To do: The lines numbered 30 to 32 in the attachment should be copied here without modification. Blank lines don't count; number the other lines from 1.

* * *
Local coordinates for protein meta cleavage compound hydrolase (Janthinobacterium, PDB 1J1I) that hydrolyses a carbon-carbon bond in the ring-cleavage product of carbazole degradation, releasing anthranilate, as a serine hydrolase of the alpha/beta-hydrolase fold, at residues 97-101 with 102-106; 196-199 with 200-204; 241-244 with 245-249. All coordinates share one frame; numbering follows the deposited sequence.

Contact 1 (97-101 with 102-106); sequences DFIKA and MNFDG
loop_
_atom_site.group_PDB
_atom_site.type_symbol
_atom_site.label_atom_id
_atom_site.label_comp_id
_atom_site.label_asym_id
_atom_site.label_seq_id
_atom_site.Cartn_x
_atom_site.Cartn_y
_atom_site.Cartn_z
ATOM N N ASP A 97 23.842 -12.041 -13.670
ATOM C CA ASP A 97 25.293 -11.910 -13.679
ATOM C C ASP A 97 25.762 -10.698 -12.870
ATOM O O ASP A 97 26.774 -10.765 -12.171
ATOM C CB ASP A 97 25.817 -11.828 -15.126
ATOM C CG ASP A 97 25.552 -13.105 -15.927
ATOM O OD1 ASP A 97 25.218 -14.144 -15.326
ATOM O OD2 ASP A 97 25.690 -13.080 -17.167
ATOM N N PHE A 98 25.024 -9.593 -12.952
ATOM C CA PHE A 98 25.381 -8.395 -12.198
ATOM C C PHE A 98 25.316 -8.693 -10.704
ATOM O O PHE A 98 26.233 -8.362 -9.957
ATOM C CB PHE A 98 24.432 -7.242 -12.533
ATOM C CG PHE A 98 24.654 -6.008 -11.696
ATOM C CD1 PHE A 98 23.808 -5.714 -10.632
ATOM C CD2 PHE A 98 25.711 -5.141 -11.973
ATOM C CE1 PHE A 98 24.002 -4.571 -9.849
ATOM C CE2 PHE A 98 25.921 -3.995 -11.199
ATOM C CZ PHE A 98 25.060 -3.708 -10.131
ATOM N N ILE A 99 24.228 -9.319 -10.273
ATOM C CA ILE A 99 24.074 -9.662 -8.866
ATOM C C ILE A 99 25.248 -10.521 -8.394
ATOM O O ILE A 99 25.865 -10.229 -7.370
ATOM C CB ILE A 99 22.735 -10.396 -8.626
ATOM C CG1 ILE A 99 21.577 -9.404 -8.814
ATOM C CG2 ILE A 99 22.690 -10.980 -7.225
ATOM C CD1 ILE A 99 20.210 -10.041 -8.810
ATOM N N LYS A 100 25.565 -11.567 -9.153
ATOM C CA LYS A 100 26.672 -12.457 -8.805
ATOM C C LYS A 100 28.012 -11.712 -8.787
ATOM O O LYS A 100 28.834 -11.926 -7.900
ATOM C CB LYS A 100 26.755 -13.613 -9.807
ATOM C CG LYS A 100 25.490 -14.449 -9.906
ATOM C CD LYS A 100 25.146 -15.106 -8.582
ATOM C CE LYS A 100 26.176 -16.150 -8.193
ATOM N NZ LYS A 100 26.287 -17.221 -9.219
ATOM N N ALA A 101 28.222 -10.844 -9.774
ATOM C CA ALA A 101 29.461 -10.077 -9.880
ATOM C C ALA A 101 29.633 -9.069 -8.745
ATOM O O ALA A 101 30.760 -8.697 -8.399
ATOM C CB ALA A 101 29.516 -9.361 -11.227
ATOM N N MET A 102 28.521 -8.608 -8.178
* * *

ATOM C CE2 PHE A 98 25.921 -3.995 -11.199
ATOM C CZ PHE A 98 25.060 -3.708 -10.131
ATOM N N ILE A 99 24.228 -9.319 -10.273